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New ocean research vessel arrives in Woods Hole

The Neil Armstrong has an array of sophisticated scientific and shipboard equipment and technologies.David L. Ryan/Globe Staff/Globe Staff

FALMOUTH — Boasting the latest sonar and navigation systems, the R/V Neil Armstrong is designed to explore distant corners of the oceans, studying everything from the tiniest bacteria to deep fissures in the sea floor.

On Wednesday, the research vessel, the newest of seven in the nation’s academic fleet, eased through the calm waters of Vineyard Sound and into its new port on Cape Cod for the first time.

After years of anticipation and construction, the nation’s most advanced research vessel arrived in Woods Hole to begin a new chapter in oceanic research. Named for the first man to walk on the moon, the Armstrong was greeted with fanfare, from celebratory cannon fire to a brass band.


“It’s quite a special day for us,” said Rob Munier, vice president of marine operations at the Woods Hole Oceanographic Institution, which will operate the vessel. Munier spent more than a decade helping design the Armstrong, and seeing it finally sail into Woods Hole was a moment of deep pride, he said.

The Armstrong takes over for the R/V Knorr, a legendary vessel that sailed nearly 1.4 million miles over 44 years and was part of some of the 20th century’s greatest ocean discoveries.

Nostalgia for the Knorr, acclaimed for finding the wreckage of the RMS Titanic off Newfoundland and massive tube worms thriving at frigid depths near the Galapagos Islands, ran deep among the cheering crowds that greeted the blue ship, as well as its crew.

“We’re still getting used to it,” said Captain Kent Sheasley, who took the helm of the Armstrong after 20 years on the Knorr. “It may take a while.”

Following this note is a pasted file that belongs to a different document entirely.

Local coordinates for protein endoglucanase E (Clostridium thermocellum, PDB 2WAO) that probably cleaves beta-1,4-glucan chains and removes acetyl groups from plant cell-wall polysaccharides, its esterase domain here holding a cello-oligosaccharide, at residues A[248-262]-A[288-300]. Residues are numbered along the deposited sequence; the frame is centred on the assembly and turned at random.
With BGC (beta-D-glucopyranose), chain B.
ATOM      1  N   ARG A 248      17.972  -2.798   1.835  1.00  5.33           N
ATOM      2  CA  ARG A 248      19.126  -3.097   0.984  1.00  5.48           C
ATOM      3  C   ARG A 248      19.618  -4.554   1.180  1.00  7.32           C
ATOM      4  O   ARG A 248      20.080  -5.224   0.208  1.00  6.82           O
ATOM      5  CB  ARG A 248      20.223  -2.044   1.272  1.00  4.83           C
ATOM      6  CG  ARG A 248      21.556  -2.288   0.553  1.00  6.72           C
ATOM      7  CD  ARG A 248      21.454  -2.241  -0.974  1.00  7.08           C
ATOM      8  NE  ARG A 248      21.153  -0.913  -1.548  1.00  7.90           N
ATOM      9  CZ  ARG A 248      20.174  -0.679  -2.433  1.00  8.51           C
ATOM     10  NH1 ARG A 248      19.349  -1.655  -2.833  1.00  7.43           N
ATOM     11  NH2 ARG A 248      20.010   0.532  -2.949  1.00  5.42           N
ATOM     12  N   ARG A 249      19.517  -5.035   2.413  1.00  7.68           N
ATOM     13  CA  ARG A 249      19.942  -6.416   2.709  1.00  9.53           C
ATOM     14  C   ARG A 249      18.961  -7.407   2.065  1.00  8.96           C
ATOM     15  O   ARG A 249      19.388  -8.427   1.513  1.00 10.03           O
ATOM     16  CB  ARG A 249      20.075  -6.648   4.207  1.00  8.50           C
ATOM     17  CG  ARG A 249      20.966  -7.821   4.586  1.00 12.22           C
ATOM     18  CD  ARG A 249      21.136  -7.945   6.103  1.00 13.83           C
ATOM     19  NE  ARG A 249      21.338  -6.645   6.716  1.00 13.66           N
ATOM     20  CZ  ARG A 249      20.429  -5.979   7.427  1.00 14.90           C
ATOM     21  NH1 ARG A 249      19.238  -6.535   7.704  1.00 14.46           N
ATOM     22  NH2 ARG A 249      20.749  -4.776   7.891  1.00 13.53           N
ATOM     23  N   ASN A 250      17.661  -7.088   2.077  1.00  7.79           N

The $100 million ship, built by the Navy, is smaller than the Knorr, can stay at sea for about two weeks less, and carries fewer scientists.

But its technology is far superior to the Knorr’s badly outdated computers and 1960s-era fire control and public announcement systems. The Knorr was retired in 2014 and given to Mexico as a gift last year.


The Armstrong runs on clean diesel engines that are far more fuel-efficient, uses the latest navigation and positioning systems, and emits far less noise than its predecessor. It is outfitted with cranes that can lift heavier objects and is far more comfortable for the scientists and crew on board.

“She’s going to be as good as the Knorr – if not better,” said Mark Abbott, president of the Woods Hole Oceanographic Institution. “She really is state of the art.”

At the ship’s inauguration ceremony, Kali Armstrong, Neil Armstrong’s granddaughter, sang the national anthem, and his widow, Carol, was there to honor her husband.

In an interview, she said it was fitting that the ship would be named for an astronaut, since US space shuttles were named for sailing vessels.

“It’s very emotional,” she said. “Neil would love this. He was more Navy than NASA.”

Neil Armstrong died in 2012 at age 82.

Armstrong said she was glad that her husband, a naval aviator and test pilot before he became an astronaut, would be remembered for “something other than landing on the moon.”

Despite the increased use of autonomous vessels, Navy and Woods Hole officials said ships remain vital to research.

Frank Herr, director of the Office of Naval Research’s Ocean Battlespace Sensing Department, said the Armstrong’s value would ultimately be measured in thousands of scientific papers and as a platform to educate generations of graduate students.


Sheasley, the captain, said it would take months or longer for him and the crew to learn the intricacies and kinks of the new ship, which smells as new as it looks.

When they are ready, the Armstrong will carry on the Knorr’s legacy, and the crew hope their work will offer deeper insights into how climate change is affecting the oceans.

As the Falmouth Academy band played swing music, a throng of well-wishers waved signs to welcome the ship and wore stickers, some with the message “R/V: Neil Armstrong: One Giant Leap for the Ocean.”

Joy and Carl Wirsen, who worked for years at the Oceanographic Institution before retiring, recalled fond memories of the Knorr and spoke of their hopes for the Armstrong.

“We hope this is the start of another great era,” she said.

On lookers viewed the R/V Neil Armstromg tied up along a pier.David L. Ryan/Globe Staff/Globe Staff

David Abel can be reached at dabel@globe.com. Follow him on Twitter @davabel.